Metaphorically Yours

The Cured

by Hope Madden

Zombies have proven to be metaphorically versatile over the decades. For Romero, they were sometimes the mindless consumer, sometimes the oppressed, sometimes the political outcasts.

David Freyne’s new Irish horror, The Cured, pushes the epidemic/ostracism angle to create xenophobic and racist parallels, as well as flashes of the kind of contagion-phobic hatred the AIDS epidemic met with. And Freyne does so without losing sight of a compelling, sometimes punishing story.

The Dublin of the not-so-distant future is home to the world’s most cataclysmic outbreak of the MAZE virus—a 28 Days Later kind of thing.

Senan (Sam Keeley) is among the stricken. Along with thousands of his countrymen, Senan has spent the last several years a zombie of sorts—a mindless, cannibalistic killing machine.

And though a cure has been found—relieving 75% of the infected—returning to a society proves difficult because the cured can remember their beastly behavior. So can the uninfected.

Plus, there is still that tricky question of what to do with the other 25%, “the incurable.”

Ellen Page (who also executive produces) co-stars as Senan’s widowed sister-in-law, and becomes  our window into what humanity may be left in humanity.

For a world in chaos (ours, not that of the movie), zombies offer a simple way to contend with the unimaginable: racism being celebrated at the highest offices, child molestation being excused when it’s politically convenient, Nazis being labeled good guys. For Freyne, publicly sanctioned fear and hatred leads first to oppression and then to uprising.

His set decoration echoes WWII-era propaganda as his characters struggle with shame, disenfranchisement, and righteous indignation. Keely’s deeply human performance remains focused on overcoming, but it’s the unnerving turn by Tom Vaughan-Lawlor that makes this film a keeper.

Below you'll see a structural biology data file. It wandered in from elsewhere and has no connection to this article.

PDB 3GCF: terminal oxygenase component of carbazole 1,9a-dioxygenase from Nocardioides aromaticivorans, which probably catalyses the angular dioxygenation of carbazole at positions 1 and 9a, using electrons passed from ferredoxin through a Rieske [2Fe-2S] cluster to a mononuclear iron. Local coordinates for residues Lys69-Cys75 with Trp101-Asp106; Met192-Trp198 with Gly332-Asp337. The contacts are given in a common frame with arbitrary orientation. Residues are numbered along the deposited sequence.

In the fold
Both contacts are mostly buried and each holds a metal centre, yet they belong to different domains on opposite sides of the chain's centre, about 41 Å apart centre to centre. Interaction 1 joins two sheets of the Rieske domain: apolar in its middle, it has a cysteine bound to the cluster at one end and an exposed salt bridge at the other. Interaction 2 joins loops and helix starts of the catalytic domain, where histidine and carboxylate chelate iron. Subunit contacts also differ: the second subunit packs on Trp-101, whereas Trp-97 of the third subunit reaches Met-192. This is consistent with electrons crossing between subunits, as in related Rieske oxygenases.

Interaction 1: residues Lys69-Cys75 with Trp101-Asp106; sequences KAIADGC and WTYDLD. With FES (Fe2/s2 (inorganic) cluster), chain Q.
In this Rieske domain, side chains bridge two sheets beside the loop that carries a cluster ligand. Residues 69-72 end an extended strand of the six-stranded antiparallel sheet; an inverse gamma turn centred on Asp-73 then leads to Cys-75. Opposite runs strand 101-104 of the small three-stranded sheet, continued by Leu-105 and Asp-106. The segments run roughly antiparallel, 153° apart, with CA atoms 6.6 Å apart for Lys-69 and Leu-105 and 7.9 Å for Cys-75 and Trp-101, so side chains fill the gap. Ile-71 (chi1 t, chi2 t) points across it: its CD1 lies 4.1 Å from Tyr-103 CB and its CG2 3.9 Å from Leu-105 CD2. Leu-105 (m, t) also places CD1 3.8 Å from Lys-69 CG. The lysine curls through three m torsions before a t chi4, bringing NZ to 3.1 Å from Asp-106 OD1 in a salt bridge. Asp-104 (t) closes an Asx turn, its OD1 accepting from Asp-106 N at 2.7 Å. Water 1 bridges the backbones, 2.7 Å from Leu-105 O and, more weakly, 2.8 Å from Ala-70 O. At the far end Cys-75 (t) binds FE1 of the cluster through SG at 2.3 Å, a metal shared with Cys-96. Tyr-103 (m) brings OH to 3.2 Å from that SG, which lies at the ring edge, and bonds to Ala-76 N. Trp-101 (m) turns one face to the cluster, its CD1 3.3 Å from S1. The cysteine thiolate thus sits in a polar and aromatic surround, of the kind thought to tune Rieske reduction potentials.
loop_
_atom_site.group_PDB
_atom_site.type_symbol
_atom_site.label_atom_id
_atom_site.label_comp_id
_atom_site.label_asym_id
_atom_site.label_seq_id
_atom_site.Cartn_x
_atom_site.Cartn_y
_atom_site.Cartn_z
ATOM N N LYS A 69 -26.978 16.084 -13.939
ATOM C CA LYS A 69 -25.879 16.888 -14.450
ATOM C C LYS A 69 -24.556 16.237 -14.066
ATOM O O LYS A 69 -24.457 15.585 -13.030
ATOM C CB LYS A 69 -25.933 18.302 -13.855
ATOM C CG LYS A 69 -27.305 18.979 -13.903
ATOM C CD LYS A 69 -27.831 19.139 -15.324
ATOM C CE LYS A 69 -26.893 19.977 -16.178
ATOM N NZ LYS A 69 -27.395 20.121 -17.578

A barrister with political aspirations before the outbreak, Vaughan-Lawlor’s Conor proves a natural to lead a revolution. But what feels at first like an imbalance between entitlement and outrage slowly blossoms into something impressively fiendish.

There are two concerns with The Cured. 1) By horror standards, it’s a sociopolitical drama. 2) By the time it decides to become a horror movie, any hint of novelty or originality vanishes.

But don’t discount it. The Cured is smart and relevant. It doesn’t leave you guessing and won’t satisfy your bloodlust, but there is something satisfying in knowing that the ugliness and chaos of the day has not gone unnoticed.

You’re Killing Me, Smalls

It Stains the Sands Red

by Hope Madden

Given the recent, tragic passing of filmmaking icon George A. Romero, you may find yourself nostalgic for the walking dead. Not just any hungry, re-animated cadaver, but the kind that serve as a parable or vehicle for self-awareness. The slow moving kind. The kind you don’t know whether to fear, pity or admire.

It Stains the Sands Red is here for you.

Director/co-writer Colin Minihan, with co-writer Stuart Ortiz (formerly known collectively as The Vicious Brothers), tests your patience, but the effort mostly pays off.

We open with some impressive aerial shots of the smoking, neon ruin of the Las Vegas strip. Cut to another gorgeous aerial of a sports car zipping up a desert highway. In it, a couple of coked-up strip club lowlifes, Molly (Brittany Allen) and Nick (Merwin Mondesir), are escaping to an airfield where they’ll meet with other lowlifes and head to an island off Mexico.

Naturally, this isn’t going to work out. But what Minihan has in store will surprise you.

He’s made a couple of fine choices with his film. The point of view character is not only an unlikely protagonist – an unpleasant thug with a drug habit – but she’s also female.

Soon the car goes off the road and one meathead catches her scent, and suddenly Molly’s stripper shoes are not her biggest problem as she faces a 30-mile trek across the desert to the airfield.

Molly names her zombie pursuer Smalls, but she may as well call him Wilson.

What develops is an often fascinating, slow moving but relentless chase as well as a character study. With a protagonist on a perilous journey toward redemption, It Stains the Sands Red takes a structure generally reserved for the man who needs to rediscover his inner manhood and tells a very female story.

Very female. Menstruation and everything.

Credit to the formerly Vicious for investing in a female’s perspective, and for doing it some level of justice.